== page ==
Los Angeles Takes On Equity and Resilience With New Parks Funding

City and county leaders shared their plans for millions in new annual revenue at the 2017 VerdeXchange Conference.

2 minute read

March 4, 2017, 11:00 AM PST

By Elana Eden

Los Angeles River Kayak

Alissa Walker / flickr

After a comprehensive survey revealed a serious lack of quality open space in Los Angeles County, voters overwhelmingly approved a November ballot measure providing $93 million a year for existing and new parks countywide.

Los Angeles City Councilmember David Ryu and Planning Commissioner Richard Katz joined Santa Monica Mountains Conservancy Chair Irma Muñoz and Trust for Public Land’s Tori Kjer at the recent VerdeXchange Conference (VX2017) to envision how the 88 cities, unincorporated areas, and community partners of Los Angeles County will take advantage of this opportunity.

They explain that the parks assessment grounded claims of need across the county in real data, providing a basis for the equitable distribution of funding. A disparity in access to quality open space was a key finding of the survey.

The new funding will prioritize multi-agency cooperation and public-private partnerships, as well as multi-benefit projects. Those could be parks that include free community gardens, or that contribute to the county's overall climate resilience by acting as stormwater capture and treatment facilities.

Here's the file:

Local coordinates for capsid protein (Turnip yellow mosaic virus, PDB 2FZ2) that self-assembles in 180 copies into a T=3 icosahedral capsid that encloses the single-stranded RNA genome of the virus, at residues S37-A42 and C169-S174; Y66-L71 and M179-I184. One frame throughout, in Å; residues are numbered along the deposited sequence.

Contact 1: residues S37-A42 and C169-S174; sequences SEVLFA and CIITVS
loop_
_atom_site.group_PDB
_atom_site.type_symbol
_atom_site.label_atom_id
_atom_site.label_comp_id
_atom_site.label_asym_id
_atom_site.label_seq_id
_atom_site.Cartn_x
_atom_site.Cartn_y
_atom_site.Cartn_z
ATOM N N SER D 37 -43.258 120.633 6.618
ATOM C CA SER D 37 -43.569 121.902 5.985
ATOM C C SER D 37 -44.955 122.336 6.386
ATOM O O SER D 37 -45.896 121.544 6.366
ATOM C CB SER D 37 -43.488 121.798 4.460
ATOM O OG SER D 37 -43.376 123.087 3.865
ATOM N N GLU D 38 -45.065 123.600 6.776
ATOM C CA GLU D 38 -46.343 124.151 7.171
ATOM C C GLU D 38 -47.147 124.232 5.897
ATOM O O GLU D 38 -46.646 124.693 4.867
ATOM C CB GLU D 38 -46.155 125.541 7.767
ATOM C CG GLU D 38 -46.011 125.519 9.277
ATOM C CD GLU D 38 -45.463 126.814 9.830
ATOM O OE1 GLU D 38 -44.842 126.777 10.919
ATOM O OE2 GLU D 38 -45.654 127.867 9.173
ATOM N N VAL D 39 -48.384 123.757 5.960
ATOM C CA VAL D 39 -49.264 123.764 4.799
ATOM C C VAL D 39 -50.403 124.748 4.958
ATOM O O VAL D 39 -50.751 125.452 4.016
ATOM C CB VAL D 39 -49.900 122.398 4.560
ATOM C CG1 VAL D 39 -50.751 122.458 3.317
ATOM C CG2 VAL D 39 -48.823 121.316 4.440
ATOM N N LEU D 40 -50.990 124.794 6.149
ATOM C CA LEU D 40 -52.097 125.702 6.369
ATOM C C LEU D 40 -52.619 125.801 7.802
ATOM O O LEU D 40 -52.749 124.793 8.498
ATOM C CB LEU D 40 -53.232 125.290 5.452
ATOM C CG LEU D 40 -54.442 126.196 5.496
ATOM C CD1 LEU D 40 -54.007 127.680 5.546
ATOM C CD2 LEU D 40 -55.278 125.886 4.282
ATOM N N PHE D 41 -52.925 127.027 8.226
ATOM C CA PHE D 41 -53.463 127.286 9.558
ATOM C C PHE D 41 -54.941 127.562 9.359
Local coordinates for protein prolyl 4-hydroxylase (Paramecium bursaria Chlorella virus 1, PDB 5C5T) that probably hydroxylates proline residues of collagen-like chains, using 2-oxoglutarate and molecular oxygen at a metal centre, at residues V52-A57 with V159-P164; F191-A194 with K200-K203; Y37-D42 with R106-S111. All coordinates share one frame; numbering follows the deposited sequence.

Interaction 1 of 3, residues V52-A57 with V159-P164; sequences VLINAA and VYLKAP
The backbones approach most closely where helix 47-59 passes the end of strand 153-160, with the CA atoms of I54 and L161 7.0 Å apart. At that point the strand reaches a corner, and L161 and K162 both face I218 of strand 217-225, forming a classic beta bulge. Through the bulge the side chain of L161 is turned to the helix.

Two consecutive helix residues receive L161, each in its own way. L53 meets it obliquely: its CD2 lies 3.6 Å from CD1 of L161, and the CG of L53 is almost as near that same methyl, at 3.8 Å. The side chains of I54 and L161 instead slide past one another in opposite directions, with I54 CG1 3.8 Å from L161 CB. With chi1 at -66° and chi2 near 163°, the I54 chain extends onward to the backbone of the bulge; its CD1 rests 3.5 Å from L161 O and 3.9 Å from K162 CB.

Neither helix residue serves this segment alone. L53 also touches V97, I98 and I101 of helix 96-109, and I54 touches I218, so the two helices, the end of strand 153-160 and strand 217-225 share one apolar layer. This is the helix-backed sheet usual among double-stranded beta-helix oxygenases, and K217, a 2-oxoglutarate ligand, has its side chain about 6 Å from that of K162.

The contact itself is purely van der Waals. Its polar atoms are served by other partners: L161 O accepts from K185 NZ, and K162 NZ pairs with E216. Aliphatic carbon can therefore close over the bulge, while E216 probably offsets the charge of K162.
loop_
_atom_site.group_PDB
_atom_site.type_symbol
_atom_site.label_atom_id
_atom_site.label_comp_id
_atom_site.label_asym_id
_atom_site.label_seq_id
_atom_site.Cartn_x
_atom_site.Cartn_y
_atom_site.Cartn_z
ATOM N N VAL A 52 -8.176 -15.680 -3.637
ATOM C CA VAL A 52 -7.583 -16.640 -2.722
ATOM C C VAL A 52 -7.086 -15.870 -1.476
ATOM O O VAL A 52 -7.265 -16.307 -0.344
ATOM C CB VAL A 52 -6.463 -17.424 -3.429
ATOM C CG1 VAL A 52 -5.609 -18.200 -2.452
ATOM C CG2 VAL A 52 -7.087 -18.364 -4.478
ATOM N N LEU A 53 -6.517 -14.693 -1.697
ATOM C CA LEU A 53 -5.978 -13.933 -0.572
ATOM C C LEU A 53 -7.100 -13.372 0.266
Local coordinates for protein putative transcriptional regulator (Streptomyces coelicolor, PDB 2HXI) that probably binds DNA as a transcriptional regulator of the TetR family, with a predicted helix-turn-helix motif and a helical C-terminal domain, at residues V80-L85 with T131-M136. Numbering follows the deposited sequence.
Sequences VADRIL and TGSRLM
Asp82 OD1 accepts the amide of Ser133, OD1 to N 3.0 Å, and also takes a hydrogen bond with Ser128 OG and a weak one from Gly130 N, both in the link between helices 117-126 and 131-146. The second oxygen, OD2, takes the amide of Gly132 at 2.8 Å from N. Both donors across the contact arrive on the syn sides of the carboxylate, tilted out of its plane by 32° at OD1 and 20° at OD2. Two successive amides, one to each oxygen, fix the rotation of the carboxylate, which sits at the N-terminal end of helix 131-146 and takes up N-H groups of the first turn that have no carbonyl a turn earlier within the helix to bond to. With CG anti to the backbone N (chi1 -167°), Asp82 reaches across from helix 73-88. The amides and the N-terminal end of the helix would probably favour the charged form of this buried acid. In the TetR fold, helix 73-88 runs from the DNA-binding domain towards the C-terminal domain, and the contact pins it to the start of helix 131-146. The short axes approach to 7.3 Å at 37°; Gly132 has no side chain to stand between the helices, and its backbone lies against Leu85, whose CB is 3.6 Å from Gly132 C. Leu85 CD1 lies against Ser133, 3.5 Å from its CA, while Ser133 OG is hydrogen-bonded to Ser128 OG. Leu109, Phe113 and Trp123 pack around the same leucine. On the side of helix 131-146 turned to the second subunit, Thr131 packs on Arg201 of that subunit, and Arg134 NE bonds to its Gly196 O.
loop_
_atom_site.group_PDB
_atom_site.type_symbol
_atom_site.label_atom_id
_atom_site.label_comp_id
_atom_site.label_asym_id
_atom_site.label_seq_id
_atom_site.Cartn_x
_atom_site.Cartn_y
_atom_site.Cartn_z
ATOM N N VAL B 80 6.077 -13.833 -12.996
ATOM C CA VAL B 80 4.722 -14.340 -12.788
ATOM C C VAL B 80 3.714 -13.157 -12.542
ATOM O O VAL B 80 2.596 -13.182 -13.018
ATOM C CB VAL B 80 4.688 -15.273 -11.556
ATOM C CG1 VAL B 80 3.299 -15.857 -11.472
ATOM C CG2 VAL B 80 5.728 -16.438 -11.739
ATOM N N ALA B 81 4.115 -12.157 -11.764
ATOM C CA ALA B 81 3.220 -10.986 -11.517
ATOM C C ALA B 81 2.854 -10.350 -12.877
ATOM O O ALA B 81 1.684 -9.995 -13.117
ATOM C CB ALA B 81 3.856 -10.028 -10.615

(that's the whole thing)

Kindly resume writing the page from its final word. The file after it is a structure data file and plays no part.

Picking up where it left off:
It will also go to projects that haven’t been traditionally thought of as fitting into park measures: beaches, watersheds, and real multi-benefit projects. We can absolutely get that slide and those swings in that park, but we can also get stormwater parks, so that we’re fulfilling multiple purposes with our open spaces.

The city of Los Angeles—which recently secured its own new parks funding from a reformed developer fee—also plans to pursue joint-use arrangements with schools that have open space or playgrounds.

"It's all about giving priority to projects that stretch every dollar by leveraging partners, state funds, county funds, and federal funds," Councilmember Ryu explains.

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